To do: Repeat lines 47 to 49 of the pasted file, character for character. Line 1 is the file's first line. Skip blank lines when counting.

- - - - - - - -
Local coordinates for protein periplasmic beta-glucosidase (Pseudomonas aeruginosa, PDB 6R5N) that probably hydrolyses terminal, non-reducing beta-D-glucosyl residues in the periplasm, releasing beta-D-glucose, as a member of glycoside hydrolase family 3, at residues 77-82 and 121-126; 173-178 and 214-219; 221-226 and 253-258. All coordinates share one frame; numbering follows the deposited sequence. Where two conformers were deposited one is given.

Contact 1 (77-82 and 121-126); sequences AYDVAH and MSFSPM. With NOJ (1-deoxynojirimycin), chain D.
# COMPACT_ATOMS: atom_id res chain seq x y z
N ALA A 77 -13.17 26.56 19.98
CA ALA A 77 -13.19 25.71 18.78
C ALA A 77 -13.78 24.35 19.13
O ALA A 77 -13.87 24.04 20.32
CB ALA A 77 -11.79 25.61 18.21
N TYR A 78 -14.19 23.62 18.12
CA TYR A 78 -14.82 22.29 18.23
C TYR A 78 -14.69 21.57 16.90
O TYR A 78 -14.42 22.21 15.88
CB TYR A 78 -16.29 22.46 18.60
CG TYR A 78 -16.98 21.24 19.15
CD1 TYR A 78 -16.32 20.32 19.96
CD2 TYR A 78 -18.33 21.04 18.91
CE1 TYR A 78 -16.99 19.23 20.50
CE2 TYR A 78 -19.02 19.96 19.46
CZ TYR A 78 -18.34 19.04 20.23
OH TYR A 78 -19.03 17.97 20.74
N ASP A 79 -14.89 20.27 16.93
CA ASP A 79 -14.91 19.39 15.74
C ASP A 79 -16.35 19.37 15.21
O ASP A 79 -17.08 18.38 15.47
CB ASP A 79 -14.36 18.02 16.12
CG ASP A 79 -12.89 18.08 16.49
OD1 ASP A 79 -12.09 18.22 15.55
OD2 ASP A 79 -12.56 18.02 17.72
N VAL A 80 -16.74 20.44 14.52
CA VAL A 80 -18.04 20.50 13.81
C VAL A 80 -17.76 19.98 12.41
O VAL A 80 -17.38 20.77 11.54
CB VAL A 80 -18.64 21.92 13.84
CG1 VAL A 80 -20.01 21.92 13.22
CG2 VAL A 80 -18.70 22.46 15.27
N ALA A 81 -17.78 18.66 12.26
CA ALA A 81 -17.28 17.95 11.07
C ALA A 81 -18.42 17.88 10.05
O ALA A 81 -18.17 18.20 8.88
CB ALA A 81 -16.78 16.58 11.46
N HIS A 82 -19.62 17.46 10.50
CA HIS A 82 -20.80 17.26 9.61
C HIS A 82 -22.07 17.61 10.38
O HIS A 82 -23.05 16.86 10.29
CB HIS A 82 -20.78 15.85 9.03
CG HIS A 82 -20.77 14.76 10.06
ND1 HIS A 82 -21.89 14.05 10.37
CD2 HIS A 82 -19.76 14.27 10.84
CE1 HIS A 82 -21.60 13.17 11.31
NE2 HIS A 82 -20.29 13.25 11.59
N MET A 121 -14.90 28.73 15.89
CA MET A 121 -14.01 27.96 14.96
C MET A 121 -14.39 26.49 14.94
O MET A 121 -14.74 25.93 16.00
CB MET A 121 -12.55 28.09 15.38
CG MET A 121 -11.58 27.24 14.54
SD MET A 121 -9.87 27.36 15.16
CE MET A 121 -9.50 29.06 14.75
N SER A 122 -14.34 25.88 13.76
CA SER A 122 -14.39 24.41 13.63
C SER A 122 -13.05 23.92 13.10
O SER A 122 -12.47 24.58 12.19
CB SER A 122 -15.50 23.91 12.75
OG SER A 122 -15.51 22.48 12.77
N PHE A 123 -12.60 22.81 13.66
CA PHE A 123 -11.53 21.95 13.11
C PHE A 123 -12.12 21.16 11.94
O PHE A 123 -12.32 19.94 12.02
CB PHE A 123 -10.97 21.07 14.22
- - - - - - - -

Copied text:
ND1 HIS A 82 -21.89 14.05 10.37
CD2 HIS A 82 -19.76 14.27 10.84
CE1 HIS A 82 -21.60 13.17 11.31